Second is the myth of replacement, the idea that machines take over human jobs, one for one. This myth is a twentieth-century version of what I call the iron horse phenomenon. Railroads were initially imagined to replace horses, but trains proved to be very poor horses. Railroads came into their own when people learned to do entirely new things with them. Human-factors researchers and cognitive scientists find that rarely does automation simply “mechanize” a human task; rather, it tends to make the task more complex, often increasing the workload (or shifting it around). Remotely piloted aircraft do not replicate the missions that manned aircraft carry out; they do new things. Remote robots on Mars do not copy human field science; they and their human partners learn to do a new kind of remote, robotic field science.
Finally, we have the myth of full autonomy, the utopian idea that robots, today or in the future, can operate entirely on their own. Yes, automation can certainly take on parts of tasks previously accomplished by humans, and machines do act on their own in response to their environments for certain periods of time. But the machine that operates entirely independently of human direction is a useless machine. Only a rock is truly autonomous (and even a rock was formed and placed by its environment). Automation changes the type of human involvement required and transforms but does not eliminate it. For any apparently autonomous system, we can always find the wrapper of human control that makes it useful and returns meaningful data. In the words of a recent report by the Defense Science Board, “there are no fully autonomous systems just as there are no fully autonomous soldiers, sailors, airmen or Marines.”
To move our notions of robotics and automation, and particularly the newer idea of autonomy, into the twenty-first century, we must deeply grasp how human intentions, plans, and assumptions are always built into machines. Every operator, when controlling his or her machine, interacts with designers and programmers who are still present inside it—perhaps through design and coding done many years before. The computers on Air France 447 could have continued to fly the plane even without input from the faulty airspeed data, but they were programmed by people not to. Even if software takes actions that could not have been predicted, it acts within frames and constraints imposed upon it by its creators. How a system is designed, by whom, and for what purpose shapes its abilities and its relationships with the people who use it.
My goal is to move beyond these myths and toward a vision of situated autonomy for the twenty-first century. Through the stories that follow, I aim to redefine the public conversation and provide a conceptual map for a new era.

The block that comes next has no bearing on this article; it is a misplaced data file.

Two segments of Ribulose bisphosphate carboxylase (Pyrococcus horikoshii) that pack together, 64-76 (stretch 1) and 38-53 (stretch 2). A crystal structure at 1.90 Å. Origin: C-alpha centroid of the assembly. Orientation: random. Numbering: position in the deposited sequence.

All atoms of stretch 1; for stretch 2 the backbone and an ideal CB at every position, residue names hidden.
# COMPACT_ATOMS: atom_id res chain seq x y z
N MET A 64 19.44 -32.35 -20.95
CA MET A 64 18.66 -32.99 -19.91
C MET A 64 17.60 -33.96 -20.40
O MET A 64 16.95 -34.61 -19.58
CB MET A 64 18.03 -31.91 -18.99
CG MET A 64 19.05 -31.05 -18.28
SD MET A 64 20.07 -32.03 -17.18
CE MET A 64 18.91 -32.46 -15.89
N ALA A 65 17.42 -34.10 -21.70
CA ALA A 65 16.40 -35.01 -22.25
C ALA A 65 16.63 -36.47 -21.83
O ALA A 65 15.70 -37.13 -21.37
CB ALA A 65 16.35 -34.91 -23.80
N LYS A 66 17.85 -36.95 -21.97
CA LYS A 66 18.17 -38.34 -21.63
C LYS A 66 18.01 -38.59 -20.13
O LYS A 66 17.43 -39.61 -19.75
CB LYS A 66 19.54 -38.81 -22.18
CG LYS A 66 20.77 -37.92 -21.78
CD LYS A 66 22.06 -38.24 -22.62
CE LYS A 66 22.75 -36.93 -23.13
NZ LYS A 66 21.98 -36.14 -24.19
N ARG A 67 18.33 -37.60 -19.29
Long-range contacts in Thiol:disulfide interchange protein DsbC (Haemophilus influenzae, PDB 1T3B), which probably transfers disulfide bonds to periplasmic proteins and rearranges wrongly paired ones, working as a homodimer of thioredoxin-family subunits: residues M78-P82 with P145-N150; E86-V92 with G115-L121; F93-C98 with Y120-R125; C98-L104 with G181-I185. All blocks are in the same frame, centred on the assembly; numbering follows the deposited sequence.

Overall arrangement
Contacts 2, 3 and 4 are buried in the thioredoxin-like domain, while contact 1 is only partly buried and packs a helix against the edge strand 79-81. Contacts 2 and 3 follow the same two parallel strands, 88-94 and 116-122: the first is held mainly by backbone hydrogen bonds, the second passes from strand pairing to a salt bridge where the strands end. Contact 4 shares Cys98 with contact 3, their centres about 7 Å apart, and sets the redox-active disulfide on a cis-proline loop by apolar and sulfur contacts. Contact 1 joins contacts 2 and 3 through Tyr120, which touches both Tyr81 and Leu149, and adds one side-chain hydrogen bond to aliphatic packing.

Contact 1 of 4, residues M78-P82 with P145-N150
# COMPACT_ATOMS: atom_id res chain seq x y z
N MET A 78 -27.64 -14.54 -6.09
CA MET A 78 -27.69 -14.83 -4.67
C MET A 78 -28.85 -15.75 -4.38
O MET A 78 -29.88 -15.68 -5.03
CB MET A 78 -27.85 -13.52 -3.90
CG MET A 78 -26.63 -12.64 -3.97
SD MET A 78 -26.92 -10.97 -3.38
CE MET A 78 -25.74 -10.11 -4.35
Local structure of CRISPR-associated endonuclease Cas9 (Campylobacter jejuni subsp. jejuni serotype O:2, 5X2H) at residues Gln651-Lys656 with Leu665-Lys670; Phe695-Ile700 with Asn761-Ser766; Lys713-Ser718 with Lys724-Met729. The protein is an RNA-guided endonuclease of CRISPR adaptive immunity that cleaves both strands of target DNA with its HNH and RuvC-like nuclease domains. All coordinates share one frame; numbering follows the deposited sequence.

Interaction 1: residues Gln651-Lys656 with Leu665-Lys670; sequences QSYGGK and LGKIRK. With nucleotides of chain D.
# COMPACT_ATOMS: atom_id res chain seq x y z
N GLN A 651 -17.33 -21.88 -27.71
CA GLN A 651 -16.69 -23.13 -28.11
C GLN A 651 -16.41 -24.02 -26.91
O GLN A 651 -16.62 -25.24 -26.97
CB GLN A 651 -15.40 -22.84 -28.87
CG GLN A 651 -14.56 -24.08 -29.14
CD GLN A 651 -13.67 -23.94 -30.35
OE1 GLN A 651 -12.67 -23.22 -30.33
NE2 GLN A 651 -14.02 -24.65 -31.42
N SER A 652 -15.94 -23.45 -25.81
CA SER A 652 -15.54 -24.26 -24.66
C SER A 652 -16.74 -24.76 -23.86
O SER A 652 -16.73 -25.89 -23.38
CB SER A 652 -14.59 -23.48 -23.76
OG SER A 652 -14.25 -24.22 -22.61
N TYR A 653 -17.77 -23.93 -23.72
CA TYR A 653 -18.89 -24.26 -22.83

As the basis for that map, I will rely throughout the book on human, remote, and autonomous when referring to vehicles and robots. The first substitutes for the awkward “manned,” so you can read “human” as shorthand for “human occupied.” These are of course old and familiar types of vehicles like ships, aircraft, trains, and automobiles, in which peoples’ bodies travel with the machines. People generally do not consider human-occupied systems to be robots at all, although they do increasingly resemble robots that people sit inside.
“Remote,” as in remotely operated vehicles (ROVs), simply makes a statement about where the operator’s body is, in relation to the vehicle. Yet even when the cognitive task of operating a remote system is nearly identical to that of a direct physical operator, great cultural weight is attached to the presence or absence of the body, and the risks it might undergo. In the most salient example, remotely fighting a war from thousands of miles away is a different experience from traditional soldiering. As a cognitive phenomenon, human presence is intertwined with social relationships.
Automation is also a twentieth-century idea, and still carries a mechanical sense of machines that step through predefined procedures; “automated” is the term commonly used to describe the computers on airliners, even though they contain modern, sophisticated algorithms. “Autonomy” is the more current buzzword, one that describes one of the top priorities of research for a shrinking Department of Defense. Some clearly distinguish autonomy from automation, but I see the difference as a matter of degree, where autonomy connotes a broader sense of self-determination than simple feedback loops and incorporates a panoply of ideas imported from artificial intelligence and other disciplines. And of course the idea of the autonomy of individuals and groups pervades current debates in politics, philosophy, medicine, and sociology. This should come as no surprise, as technologists often borrow social ideas to describe their machines.